(4 MIN READ)

Data Center Transformation: Connecting Legacy With Cloud

Written by
Manage workloads across distributed and cloud-based environments with a data center driven by extensible workload automation

Legacy data centers are running low on compute as organizations become more data driven, leading to bottlenecks and delays that slow business growth. Many of these data centers were not designed to support evolving digital demands — scalability, flexibility and extensibility are new challenges for legacy IT infrastructure.

The need for more capabilities has pushed organizations into cloud-based infrastructure, whether via a public cloud, private cloud or colocation. But not all workloads are moving to the cloud. Critical business processes and sensitive data are remaining on-premises as organizations seek to reduce risk and cybersecurity concerns. 

The challenge for IT leaders is how to manage workloads across hybrid cloud platforms. If a data center can’t be retired, how can IT transform existing data center infrastructure to meet complex, dynamic business needs?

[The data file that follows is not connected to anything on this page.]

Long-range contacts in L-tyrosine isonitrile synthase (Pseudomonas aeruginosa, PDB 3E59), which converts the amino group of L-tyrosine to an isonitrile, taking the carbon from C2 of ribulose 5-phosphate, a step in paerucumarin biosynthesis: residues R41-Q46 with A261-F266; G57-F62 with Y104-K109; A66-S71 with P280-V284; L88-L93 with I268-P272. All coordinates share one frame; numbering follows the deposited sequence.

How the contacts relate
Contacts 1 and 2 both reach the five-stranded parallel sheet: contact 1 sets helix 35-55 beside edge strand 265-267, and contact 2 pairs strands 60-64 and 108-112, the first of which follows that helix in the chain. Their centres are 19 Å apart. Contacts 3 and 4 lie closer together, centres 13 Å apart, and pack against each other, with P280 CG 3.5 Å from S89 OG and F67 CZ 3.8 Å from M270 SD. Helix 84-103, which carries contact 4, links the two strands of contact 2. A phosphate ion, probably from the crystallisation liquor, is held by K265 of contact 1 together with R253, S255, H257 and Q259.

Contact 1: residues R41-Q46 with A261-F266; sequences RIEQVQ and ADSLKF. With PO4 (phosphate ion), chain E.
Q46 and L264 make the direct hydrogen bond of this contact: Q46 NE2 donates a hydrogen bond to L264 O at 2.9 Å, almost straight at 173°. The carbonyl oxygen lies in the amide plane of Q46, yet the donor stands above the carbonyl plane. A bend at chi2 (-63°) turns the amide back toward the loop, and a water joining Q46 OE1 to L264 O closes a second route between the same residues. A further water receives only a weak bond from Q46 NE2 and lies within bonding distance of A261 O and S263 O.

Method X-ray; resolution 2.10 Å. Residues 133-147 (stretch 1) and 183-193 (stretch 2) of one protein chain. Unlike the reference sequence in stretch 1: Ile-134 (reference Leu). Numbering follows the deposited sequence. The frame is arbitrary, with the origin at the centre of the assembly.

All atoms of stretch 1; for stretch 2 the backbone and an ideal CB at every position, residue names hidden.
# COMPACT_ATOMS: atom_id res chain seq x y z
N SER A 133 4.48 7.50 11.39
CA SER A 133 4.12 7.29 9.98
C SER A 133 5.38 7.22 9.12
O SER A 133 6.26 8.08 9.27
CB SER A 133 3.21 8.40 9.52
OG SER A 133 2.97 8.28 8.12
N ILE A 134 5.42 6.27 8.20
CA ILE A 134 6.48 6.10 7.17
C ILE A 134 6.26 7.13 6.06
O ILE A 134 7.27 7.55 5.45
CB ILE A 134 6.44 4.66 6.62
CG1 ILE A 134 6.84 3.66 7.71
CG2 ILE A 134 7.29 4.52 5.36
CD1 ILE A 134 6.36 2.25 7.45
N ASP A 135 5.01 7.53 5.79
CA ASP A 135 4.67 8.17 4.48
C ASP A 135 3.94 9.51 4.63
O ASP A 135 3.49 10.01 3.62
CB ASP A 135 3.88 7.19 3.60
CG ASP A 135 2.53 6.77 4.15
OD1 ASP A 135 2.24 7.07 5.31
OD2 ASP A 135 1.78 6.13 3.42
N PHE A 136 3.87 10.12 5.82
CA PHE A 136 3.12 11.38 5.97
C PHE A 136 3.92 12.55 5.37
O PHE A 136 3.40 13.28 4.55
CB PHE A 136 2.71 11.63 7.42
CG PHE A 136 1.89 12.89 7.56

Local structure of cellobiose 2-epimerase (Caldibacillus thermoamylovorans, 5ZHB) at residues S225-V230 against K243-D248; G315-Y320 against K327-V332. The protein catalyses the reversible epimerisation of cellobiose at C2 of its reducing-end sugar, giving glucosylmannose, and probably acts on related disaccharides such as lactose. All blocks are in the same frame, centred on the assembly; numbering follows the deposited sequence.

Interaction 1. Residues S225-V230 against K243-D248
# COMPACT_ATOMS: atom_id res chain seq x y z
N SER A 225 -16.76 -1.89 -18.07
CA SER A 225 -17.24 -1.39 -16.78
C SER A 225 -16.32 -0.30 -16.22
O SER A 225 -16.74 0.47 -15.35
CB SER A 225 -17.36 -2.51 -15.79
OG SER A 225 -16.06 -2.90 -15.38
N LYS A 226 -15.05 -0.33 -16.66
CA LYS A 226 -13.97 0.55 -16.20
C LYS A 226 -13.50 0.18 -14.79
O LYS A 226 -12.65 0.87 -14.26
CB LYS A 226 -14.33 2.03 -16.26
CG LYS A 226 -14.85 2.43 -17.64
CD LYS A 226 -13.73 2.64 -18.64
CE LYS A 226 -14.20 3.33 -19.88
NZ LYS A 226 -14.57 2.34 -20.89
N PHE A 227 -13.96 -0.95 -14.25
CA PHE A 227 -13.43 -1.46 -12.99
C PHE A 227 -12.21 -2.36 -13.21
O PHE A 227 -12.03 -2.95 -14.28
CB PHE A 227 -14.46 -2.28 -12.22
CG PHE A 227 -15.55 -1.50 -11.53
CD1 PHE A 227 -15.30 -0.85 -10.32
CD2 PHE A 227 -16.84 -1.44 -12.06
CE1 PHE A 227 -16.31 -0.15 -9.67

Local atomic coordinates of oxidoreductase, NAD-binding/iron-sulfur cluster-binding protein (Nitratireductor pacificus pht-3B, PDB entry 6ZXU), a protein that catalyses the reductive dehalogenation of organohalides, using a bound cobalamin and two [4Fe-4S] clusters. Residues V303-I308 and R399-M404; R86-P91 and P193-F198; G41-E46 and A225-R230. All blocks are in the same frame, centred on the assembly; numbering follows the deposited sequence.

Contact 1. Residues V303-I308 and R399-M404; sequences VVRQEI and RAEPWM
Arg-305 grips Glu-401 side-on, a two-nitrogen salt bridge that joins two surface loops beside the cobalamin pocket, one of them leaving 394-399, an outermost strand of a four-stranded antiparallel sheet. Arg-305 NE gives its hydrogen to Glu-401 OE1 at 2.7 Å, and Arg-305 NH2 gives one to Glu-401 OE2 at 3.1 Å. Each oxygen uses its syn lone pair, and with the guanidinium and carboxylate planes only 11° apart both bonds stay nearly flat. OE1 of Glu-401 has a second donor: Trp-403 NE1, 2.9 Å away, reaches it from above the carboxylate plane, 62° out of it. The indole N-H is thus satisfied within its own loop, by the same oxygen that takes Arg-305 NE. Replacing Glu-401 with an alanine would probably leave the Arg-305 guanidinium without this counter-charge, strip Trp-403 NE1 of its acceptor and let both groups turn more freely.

Gartner expects that, by 2025, 85% of enterprise infrastructure strategies will require the integration of “on-premises, colocation, cloud and edge delivery options,” up from only 20% in 2020.

Legacy data centers will need to handle greater volumes of data while seamlessly managing workloads across disparate, distributed environments. 

Most data centers are refreshed every three to five years, offering IT operations leaders an opportunity: instead of a simple refresh, legacy data centers must undergo their own digital transformation. Whereas the goal of a refresh is often to reduce operational costs, the goal of a data center transformation is to drive digital business outcomes.